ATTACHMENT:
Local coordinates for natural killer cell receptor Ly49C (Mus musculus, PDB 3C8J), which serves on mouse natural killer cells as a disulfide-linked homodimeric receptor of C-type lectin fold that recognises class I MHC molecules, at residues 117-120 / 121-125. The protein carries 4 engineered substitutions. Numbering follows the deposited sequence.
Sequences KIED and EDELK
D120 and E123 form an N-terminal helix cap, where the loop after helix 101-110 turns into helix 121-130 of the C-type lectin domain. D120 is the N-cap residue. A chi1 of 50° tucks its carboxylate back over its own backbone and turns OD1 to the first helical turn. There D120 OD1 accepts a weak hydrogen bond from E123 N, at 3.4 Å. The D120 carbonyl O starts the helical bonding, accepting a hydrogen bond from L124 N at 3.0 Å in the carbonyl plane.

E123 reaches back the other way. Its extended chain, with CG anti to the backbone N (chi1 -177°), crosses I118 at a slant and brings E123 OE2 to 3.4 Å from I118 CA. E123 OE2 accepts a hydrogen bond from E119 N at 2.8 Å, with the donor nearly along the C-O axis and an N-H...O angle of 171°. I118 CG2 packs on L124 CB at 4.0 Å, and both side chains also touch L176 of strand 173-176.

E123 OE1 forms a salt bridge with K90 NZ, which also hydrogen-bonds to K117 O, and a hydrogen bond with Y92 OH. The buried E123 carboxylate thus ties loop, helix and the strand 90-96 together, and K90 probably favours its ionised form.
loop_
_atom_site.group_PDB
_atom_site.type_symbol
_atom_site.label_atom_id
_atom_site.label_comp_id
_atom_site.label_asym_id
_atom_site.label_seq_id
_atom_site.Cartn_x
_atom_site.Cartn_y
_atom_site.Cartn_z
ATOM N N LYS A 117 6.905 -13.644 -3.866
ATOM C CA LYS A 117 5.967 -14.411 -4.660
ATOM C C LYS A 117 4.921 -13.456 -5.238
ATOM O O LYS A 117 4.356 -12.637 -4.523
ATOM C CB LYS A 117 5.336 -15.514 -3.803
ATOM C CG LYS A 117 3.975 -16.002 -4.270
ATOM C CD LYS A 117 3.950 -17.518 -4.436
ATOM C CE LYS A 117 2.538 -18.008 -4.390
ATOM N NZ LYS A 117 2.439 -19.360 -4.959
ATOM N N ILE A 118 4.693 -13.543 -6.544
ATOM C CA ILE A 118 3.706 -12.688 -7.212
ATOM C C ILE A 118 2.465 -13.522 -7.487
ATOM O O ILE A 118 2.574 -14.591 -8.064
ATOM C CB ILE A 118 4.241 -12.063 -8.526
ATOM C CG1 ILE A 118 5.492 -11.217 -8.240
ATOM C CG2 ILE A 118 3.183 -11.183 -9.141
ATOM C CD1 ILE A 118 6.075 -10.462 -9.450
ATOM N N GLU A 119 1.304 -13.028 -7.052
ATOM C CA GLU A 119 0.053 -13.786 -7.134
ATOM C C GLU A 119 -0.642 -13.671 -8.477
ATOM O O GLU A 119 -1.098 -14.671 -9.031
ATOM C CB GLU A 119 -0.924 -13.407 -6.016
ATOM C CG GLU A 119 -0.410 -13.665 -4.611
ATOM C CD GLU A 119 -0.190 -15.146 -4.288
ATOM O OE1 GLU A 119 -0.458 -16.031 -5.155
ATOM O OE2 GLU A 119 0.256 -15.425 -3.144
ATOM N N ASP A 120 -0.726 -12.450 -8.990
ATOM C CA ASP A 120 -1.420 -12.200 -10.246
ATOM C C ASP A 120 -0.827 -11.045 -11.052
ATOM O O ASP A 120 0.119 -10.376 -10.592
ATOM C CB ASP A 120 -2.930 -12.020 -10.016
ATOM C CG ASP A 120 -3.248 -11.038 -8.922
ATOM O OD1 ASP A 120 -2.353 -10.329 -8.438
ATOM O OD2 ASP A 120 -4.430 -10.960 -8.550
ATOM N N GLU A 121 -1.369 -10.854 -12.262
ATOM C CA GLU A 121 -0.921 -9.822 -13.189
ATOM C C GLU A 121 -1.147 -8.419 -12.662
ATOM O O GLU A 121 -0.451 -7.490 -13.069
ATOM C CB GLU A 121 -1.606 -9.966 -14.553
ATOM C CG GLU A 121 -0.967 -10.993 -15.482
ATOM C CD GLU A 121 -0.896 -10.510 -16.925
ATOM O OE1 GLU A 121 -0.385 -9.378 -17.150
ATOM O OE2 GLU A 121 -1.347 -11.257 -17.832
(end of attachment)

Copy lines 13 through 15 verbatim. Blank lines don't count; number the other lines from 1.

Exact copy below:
_atom_site.Cartn_x
_atom_site.Cartn_y
_atom_site.Cartn_z